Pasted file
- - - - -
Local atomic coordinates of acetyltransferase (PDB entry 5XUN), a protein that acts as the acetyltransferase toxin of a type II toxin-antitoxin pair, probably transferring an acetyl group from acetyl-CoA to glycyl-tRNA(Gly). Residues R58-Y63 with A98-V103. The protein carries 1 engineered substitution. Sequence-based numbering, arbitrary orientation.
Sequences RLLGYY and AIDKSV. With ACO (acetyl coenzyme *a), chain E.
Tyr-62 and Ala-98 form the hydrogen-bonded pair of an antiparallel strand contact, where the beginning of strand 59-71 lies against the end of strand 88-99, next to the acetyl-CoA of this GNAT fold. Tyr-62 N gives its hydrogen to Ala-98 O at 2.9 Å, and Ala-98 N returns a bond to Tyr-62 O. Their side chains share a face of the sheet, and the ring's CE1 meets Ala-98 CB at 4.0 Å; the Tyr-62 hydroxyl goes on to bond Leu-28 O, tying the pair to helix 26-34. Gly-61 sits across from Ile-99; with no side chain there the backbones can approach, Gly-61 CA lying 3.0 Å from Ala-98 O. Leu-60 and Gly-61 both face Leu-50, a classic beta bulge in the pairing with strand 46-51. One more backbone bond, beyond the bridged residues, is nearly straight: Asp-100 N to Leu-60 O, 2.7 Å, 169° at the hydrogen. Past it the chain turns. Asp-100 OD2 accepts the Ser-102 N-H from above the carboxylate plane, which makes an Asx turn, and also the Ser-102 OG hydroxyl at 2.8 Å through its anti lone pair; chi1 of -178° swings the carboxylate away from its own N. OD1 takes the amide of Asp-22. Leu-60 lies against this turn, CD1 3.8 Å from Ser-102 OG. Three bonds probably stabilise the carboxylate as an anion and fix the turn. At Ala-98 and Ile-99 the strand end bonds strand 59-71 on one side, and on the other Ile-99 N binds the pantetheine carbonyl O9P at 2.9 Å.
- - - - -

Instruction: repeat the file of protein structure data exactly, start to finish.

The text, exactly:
Local atomic coordinates of acetyltransferase (PDB entry 5XUN), a protein that acts as the acetyltransferase toxin of a type II toxin-antitoxin pair, probably transferring an acetyl group from acetyl-CoA to glycyl-tRNA(Gly). Residues R58-Y63 with A98-V103. The protein carries 1 engineered substitution. Sequence-based numbering, arbitrary orientation.
Sequences RLLGYY and AIDKSV. With ACO (acetyl coenzyme *a), chain E.
Tyr-62 and Ala-98 form the hydrogen-bonded pair of an antiparallel strand contact, where the beginning of strand 59-71 lies against the end of strand 88-99, next to the acetyl-CoA of this GNAT fold. Tyr-62 N gives its hydrogen to Ala-98 O at 2.9 Å, and Ala-98 N returns a bond to Tyr-62 O. Their side chains share a face of the sheet, and the ring's CE1 meets Ala-98 CB at 4.0 Å; the Tyr-62 hydroxyl goes on to bond Leu-28 O, tying the pair to helix 26-34. Gly-61 sits across from Ile-99; with no side chain there the backbones can approach, Gly-61 CA lying 3.0 Å from Ala-98 O. Leu-60 and Gly-61 both face Leu-50, a classic beta bulge in the pairing with strand 46-51. One more backbone bond, beyond the bridged residues, is nearly straight: Asp-100 N to Leu-60 O, 2.7 Å, 169° at the hydrogen. Past it the chain turns. Asp-100 OD2 accepts the Ser-102 N-H from above the carboxylate plane, which makes an Asx turn, and also the Ser-102 OG hydroxyl at 2.8 Å through its anti lone pair; chi1 of -178° swings the carboxylate away from its own N. OD1 takes the amide of Asp-22. Leu-60 lies against this turn, CD1 3.8 Å from Ser-102 OG. Three bonds probably stabilise the carboxylate as an anion and fix the turn. At Ala-98 and Ile-99 the strand end bonds strand 59-71 on one side, and on the other Ile-99 N binds the pantetheine carbonyl O9P at 2.9 Å.